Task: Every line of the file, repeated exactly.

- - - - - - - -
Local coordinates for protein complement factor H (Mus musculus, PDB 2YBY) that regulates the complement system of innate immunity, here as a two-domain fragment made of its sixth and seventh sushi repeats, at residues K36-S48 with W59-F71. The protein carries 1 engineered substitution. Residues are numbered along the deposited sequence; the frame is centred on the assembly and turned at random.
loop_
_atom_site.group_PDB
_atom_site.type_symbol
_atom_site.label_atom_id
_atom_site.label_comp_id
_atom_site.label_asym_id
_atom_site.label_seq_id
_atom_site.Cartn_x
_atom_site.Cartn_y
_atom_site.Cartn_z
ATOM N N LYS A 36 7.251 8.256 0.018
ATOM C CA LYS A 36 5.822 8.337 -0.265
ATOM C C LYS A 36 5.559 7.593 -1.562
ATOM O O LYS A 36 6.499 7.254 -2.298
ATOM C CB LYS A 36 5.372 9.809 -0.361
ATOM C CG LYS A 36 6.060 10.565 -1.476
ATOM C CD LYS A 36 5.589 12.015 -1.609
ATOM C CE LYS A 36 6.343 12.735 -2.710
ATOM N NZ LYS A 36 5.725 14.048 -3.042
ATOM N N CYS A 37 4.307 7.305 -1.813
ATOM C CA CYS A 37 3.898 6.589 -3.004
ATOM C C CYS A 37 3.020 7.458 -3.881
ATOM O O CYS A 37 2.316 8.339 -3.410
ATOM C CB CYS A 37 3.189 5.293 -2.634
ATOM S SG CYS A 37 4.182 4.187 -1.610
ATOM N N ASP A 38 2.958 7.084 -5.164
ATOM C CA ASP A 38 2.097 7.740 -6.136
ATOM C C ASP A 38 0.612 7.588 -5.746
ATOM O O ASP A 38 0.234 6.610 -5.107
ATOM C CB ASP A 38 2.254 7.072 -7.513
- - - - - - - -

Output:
Local coordinates for protein complement factor H (Mus musculus, PDB 2YBY) that regulates the complement system of innate immunity, here as a two-domain fragment made of its sixth and seventh sushi repeats, at residues K36-S48 with W59-F71. The protein carries 1 engineered substitution. Residues are numbered along the deposited sequence; the frame is centred on the assembly and turned at random.
loop_
_atom_site.group_PDB
_atom_site.type_symbol
_atom_site.label_atom_id
_atom_site.label_comp_id
_atom_site.label_asym_id
_atom_site.label_seq_id
_atom_site.Cartn_x
_atom_site.Cartn_y
_atom_site.Cartn_z
ATOM N N LYS A 36 7.251 8.256 0.018
ATOM C CA LYS A 36 5.822 8.337 -0.265
ATOM C C LYS A 36 5.559 7.593 -1.562
ATOM O O LYS A 36 6.499 7.254 -2.298
ATOM C CB LYS A 36 5.372 9.809 -0.361
ATOM C CG LYS A 36 6.060 10.565 -1.476
ATOM C CD LYS A 36 5.589 12.015 -1.609
ATOM C CE LYS A 36 6.343 12.735 -2.710
ATOM N NZ LYS A 36 5.725 14.048 -3.042
ATOM N N CYS A 37 4.307 7.305 -1.813
ATOM C CA CYS A 37 3.898 6.589 -3.004
ATOM C C CYS A 37 3.020 7.458 -3.881
ATOM O O CYS A 37 2.316 8.339 -3.410
ATOM C CB CYS A 37 3.189 5.293 -2.634
ATOM S SG CYS A 37 4.182 4.187 -1.610
ATOM N N ASP A 38 2.958 7.084 -5.164
ATOM C CA ASP A 38 2.097 7.740 -6.136
ATOM C C ASP A 38 0.612 7.588 -5.746
ATOM O O ASP A 38 0.234 6.610 -5.107
ATOM C CB ASP A 38 2.254 7.072 -7.513